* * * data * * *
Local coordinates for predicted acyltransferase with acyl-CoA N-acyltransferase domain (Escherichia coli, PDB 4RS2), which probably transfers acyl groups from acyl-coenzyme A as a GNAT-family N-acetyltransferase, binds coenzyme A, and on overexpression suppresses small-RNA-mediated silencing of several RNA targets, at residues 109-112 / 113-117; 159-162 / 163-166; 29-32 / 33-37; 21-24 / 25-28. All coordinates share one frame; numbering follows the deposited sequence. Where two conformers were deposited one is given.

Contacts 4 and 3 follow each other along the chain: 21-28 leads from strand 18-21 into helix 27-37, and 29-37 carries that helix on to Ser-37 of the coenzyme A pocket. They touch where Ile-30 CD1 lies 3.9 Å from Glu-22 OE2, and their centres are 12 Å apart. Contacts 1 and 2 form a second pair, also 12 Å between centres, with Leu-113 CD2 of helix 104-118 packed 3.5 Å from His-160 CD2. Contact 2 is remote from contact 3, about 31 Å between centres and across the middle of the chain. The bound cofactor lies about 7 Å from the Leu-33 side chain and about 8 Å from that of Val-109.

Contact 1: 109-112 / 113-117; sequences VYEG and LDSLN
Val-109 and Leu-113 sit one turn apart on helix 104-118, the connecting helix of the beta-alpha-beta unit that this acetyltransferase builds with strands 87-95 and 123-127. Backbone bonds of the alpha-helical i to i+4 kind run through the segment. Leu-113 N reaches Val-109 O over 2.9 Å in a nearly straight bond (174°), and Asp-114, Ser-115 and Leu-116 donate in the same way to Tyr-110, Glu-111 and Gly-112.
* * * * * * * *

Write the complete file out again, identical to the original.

Local coordinates for predicted acyltransferase with acyl-CoA N-acyltransferase domain (Escherichia coli, PDB 4RS2), which probably transfers acyl groups from acyl-coenzyme A as a GNAT-family N-acetyltransferase, binds coenzyme A, and on overexpression suppresses small-RNA-mediated silencing of several RNA targets, at residues 109-112 / 113-117; 159-162 / 163-166; 29-32 / 33-37; 21-24 / 25-28. All coordinates share one frame; numbering follows the deposited sequence. Where two conformers were deposited one is given.

Contacts 4 and 3 follow each other along the chain: 21-28 leads from strand 18-21 into helix 27-37, and 29-37 carries that helix on to Ser-37 of the coenzyme A pocket. They touch where Ile-30 CD1 lies 3.9 Å from Glu-22 OE2, and their centres are 12 Å apart. Contacts 1 and 2 form a second pair, also 12 Å between centres, with Leu-113 CD2 of helix 104-118 packed 3.5 Å from His-160 CD2. Contact 2 is remote from contact 3, about 31 Å between centres and across the middle of the chain. The bound cofactor lies about 7 Å from the Leu-33 side chain and about 8 Å from that of Val-109.

Contact 1: 109-112 / 113-117; sequences VYEG and LDSLN
Val-109 and Leu-113 sit one turn apart on helix 104-118, the connecting helix of the beta-alpha-beta unit that this acetyltransferase builds with strands 87-95 and 123-127. Backbone bonds of the alpha-helical i to i+4 kind run through the segment. Leu-113 N reaches Val-109 O over 2.9 Å in a nearly straight bond (174°), and Asp-114, Ser-115 and Leu-116 donate in the same way to Tyr-110, Glu-111 and Gly-112.